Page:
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Polio virus hybrid kills brain tumors
Monday, 21 May 2001 19:24 (ET)
ORLANDO, Fla. May 21 (UPI) -- Tests on mice show that genetically crossing the virus that causes the common cold with the one that causes polio can kill one of the deadliest and most common types of brain tumors, researchers said Monday.
"We took a little piece of the gene from the rhinovirus, the virus that causes colds, and put it into the polio virus genome, creating a variant of the polio virus that no longer has the ability to replicate itself and cause disease," Dr. Mathias Gromeier, with Duke University Medical Center in Raleigh, N.C., told United Press International.
"Because the two viruses are very similar, the result was especially lethal to malignant human glioma cells without any risk of polio," he said. Gromeier presented his findings at the annual meeting of the American Society of Microbiology.
Malignant glioma is a deadly form of brain cancer that strikes about 12,000 people each year in the United States, disproportionately affecting young children and the elderly. The cancer does not respond well to chemotherapy, radiation treatment or surgery, so finding ways to kill glioma tumors using such targeted treatment offers the promise of a better prognosis for patients facing an otherwise bleak future, Gromeier said.
"We have a virus that no longer causes disease but grows very well in brain tumors. Once we inject it into the tumors, it kills them with no side effects," he said.
The genetically tweaked hybrid polio/rhinovirus also may work against other forms of cancer, including colon and lung cancer, although unlike brain cancer, these can spread to other parts of the body, making such treatment more difficult, he noted.
Gromeier and his team have started initial toxicity and safety tests required by the Food and Drug Administration before human clinical trials can be conducted. If all goes well, the procedure could be available in about two years, he said.
Dr. Phil Gutin, an expert on brain tumor treatment at Memorial Sloan-Kettering Cancer Center in New York City, said the technique is an entirely new approach to killing cancer and is not without controversy. "Poliovirus is one sort of virus not being used for conventional gene therapy, with the transfection of genetic material into tumor cells, but as an oncolytic virus to spread through tissue and kill tumor cells directly," Gutin said.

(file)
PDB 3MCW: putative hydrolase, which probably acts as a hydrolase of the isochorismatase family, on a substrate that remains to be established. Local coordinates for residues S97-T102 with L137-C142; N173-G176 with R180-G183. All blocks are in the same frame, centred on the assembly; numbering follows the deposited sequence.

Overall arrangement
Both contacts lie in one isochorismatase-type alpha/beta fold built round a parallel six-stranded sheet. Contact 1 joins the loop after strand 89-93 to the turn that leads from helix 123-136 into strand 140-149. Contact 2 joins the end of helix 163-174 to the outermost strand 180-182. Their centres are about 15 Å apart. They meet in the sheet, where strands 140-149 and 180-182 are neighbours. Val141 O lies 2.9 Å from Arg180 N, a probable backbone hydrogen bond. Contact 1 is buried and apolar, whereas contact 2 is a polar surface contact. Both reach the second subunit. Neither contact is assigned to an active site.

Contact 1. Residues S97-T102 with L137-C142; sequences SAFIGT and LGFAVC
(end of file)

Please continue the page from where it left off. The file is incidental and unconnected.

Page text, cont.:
"While it has considerable potency against brain tumor cells in experimental animal systems, it can only be tested in humans with the FDA's blessing. Obviously, there is considerable fear about this sort of virus, but is has been rendered non-pathogenic by changing its structure slightly from the wild type poliovirus."
Gutin, chief of neurosurgery at Sloan-Kettering, said brain tumors are particularly challenging because of their resistance to therapy, their location in a critical organ and the fact they are so invasive. Other oncolytic viruses are being tested or are on the horizon, he added.
Other researchers have noted Gromeier's technique may not be entirely effective in killing the brain tumor. In an editorial on an earlier study by Gromeier, published last June in the Proceedings of the National Academy of Sciences, Dr. Eric Holland said while encouraging, all strategies for killing gliomas with viruses or viral vectors "are hindered by the need for the tumor cells to undergo infection."
Holland, who now also is a neurosurgeon at Memorial Sloan-Kettering, wrote: "Given the genomic instability and heterogeneity of gene expression within (gliomas), it is likely that many cells within each tumor will be inherently resistant to viral infection because of lack of expression of the viral receptor."
(Reported by UPI Medical Writer Kurt Samson in Washington.)
Copyright 2001 by United Press International.
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